As hearings were held yesterday on the Patient Access Protection Act (H.R. 3022) – a bill to delay cuts to the Medicaid Disproportionate Share Hospital (DSH) program – data from the Department of Health and Human Services (HHS) shows just how critical the program’s funding is for hospitals in Michigan and across the country.
According to HHS, 121 hospitals in Michigan rely on this crucial funding, which is at risk if cuts to the DSH program are not delayed.
The Medicaid DSH program provides vital support to Michigan hospitals that serve a disproportionate number of Medicaid beneficiaries and uninsured patients.
The program is essential for hospitals to offset their uncompensated care costs from treating low-income patients.
Because DSH hospitals usually have a low percentage of commercially insured patients, they cannot cost-shift these losses to private payers.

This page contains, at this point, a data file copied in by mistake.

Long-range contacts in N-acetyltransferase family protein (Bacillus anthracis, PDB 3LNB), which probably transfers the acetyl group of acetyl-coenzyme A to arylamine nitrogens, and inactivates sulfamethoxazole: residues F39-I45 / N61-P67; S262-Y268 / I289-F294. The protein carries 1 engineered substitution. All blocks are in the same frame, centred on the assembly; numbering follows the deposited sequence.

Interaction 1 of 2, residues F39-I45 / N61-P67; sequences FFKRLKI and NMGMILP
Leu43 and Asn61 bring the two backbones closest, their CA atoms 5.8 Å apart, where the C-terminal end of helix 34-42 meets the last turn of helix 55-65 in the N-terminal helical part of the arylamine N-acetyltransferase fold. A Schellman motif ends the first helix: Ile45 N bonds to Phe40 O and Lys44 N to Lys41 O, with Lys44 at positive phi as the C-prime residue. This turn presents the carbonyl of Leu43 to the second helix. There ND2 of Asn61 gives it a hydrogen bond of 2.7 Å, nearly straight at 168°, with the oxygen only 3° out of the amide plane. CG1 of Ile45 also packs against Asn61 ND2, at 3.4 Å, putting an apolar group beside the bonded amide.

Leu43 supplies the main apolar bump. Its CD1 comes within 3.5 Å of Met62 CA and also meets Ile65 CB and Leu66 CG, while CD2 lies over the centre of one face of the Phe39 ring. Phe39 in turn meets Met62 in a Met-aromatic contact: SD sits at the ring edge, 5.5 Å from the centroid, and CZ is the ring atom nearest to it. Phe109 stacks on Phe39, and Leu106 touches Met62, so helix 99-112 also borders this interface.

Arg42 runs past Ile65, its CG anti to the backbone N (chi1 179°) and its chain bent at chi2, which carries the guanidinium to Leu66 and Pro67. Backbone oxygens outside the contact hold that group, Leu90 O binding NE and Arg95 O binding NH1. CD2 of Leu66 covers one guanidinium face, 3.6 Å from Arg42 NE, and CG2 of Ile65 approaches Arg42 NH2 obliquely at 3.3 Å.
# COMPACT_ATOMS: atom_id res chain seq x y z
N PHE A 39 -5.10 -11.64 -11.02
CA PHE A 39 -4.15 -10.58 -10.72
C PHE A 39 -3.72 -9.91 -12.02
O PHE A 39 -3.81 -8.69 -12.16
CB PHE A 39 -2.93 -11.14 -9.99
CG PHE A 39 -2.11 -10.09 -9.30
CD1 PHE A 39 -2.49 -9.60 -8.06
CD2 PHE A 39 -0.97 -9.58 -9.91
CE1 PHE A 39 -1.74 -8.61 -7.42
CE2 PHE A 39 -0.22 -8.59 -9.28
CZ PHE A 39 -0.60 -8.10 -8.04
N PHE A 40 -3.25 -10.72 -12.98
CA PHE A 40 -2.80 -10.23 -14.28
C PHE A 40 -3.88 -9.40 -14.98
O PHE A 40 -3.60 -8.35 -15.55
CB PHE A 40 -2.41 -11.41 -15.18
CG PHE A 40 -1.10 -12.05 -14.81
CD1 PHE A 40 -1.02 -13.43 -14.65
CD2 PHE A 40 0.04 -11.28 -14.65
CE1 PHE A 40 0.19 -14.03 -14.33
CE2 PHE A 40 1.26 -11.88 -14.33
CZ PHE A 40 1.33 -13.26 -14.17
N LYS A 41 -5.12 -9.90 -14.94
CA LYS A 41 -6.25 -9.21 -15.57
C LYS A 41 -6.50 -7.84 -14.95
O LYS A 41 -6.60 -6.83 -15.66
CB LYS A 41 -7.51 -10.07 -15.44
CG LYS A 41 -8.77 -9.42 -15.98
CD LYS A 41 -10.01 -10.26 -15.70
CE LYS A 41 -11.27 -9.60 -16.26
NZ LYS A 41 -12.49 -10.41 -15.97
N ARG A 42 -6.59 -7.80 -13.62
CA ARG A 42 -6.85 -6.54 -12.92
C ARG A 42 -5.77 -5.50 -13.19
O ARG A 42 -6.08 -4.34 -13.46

Last month, 302 members of the House of Representatives, including six Michigan representatives from both parties, sent a bipartisan letter to Congressional leaders calling for a delay in cuts to the DSH program.
Today, the Health Subcommittee of the Committee on Energy and Commerce in the House of Representatives held hearings on H.R. 3022, a bill that would delay the cuts.
If the cuts are implemented, Michigan hospitals could lose $197.4 million the first year and double that number the following year.
Industry experts warn that these proposed cuts to the program are unsustainable for struggling safety net hospitals, especially in rural areas, and could force some of them to reduce services or even close their doors.
These cuts could devastate Michigan hospitals, and limit Michiganders’ access to care.
In Michigan, the 121 hospitals that receive DSH funds include: